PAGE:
Medtronic Settles Lawsuits For $22M But Expects More Claims
Medtronic, Inc., said Tuesday that it has agreed to pay $22 million to settle certain cases related to a controversial bone-growth product called Infuse, which has been the target of many lawsuits.
And while Medtronic—a Fridley-based med-tech giant and one of Minnesota’s 10 largest public companies—said it still stands behind its product, the company also warned that the latest settlement is likely just one step in resolving ongoing disputes. In fact, the company plans to record a fourth-quarter charge of up to $140 million to cover its latest settlement and the estimated cost of additional settlements.
Infuse is a genetically modified version of a naturally occurring protein that encourages the fast growth of bone. The U.S. Food and Drug Administration in 2002 approved the product for specific uses, including a certain type of back surgery, and it was hailed as a game-changer. Unwanted bone growth, however, caused pain and complications in some patients, and in 2011, medical publication The Spine Journal reported that the product's adverse effects were not properly reported in clinical research.
The company has also been accused of manipulating Infuse studies and using deceptive marketing practices. And federal prosecutors investigated the company's marketing practices for Infuse but closed their investigation in 2012, the same year Medtronic paid $85 million to settle a shareholder class-action lawsuit claiming the company misled investors about how much Infuse-related revenue came from uses that were not FDA-approved.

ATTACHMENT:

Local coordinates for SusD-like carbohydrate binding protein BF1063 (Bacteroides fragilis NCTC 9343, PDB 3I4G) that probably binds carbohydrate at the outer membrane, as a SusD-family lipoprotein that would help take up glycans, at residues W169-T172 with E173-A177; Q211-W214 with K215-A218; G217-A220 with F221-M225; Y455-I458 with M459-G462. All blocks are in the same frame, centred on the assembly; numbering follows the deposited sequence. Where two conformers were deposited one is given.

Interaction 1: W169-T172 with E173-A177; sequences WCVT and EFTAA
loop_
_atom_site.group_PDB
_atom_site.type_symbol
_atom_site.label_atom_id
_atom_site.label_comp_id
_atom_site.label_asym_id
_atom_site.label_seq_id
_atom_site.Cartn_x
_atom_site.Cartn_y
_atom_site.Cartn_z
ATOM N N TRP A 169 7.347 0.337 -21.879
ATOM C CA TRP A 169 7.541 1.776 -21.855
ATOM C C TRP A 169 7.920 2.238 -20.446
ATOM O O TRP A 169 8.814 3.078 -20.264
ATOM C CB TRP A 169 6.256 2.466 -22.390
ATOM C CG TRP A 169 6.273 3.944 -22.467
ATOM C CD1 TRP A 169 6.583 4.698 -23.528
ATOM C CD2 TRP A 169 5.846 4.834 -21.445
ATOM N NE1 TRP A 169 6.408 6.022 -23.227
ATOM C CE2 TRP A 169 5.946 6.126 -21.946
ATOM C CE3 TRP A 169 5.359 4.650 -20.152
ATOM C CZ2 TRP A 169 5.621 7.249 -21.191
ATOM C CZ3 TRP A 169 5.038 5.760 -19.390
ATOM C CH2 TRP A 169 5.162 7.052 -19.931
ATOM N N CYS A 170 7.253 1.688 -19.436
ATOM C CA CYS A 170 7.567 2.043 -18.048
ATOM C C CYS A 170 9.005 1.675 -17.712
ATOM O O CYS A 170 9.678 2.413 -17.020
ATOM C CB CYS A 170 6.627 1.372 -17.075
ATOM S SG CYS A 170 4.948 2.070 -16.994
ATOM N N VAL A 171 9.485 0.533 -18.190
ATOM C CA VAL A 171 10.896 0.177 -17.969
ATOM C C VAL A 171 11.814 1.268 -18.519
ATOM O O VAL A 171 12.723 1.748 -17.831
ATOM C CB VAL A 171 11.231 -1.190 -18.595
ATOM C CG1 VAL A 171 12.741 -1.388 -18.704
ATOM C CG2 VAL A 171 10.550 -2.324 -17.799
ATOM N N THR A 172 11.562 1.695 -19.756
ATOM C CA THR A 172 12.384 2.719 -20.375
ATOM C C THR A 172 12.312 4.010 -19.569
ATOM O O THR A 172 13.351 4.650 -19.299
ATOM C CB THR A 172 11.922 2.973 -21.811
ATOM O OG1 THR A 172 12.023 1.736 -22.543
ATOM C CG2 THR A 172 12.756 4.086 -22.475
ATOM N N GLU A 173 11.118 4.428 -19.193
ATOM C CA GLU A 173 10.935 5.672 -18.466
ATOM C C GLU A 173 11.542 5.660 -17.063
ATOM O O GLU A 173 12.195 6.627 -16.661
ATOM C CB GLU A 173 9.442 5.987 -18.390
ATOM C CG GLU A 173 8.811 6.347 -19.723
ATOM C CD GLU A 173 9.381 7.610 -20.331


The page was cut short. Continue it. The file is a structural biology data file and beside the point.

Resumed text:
On Tuesday, Medtronic said that it agreed, “subject to certain conditions,” to pay roughly $22 million to resolve the claims of about 950 claimants. The company described the settlement as “a compromise of disputed claims” and said it is “not in any way an admission of liability or validity of any defense in the litigation by Medtronic.”
The company pointed out that its Infuse bone-graft product has been used in more than 1 million patients since being approved more than a decade ago. The product remains on the market, and Medtronic said it will “vigorously defend the product and company actions in the remaining cases.” The company also said that, earlier this month, a California trial judge ruled in favor of Medtronic in the first Infuse case that was set to go to trial.
Still pending, however, are roughly 750 cases filed by about 1,200 individuals. Medtronic noted that the pending cases are “still in the early procedural stages and none have resulted in a finding of liability against Medtronic.”
It appears many more claims are yet to come. Law firms have told Medtronic that they may bring “a large number of similar claims against the company in the future,” Medtronic said. In fact, Medtronic estimated that they represent about 2,600 additional claimants that have yet to file suits.
Medtronic expects to record a charge of between $120 million and $140 million in its recently completed fourth quarter—a charge that accounts for not only the latest $22 million settlement but also the estimated costs of settling the 1,200 pending claims and the 2,600 that have yet to be filed. An accounting rule allows companies like Medtronic to report anticipated charges if they’re able to reasonably estimate them.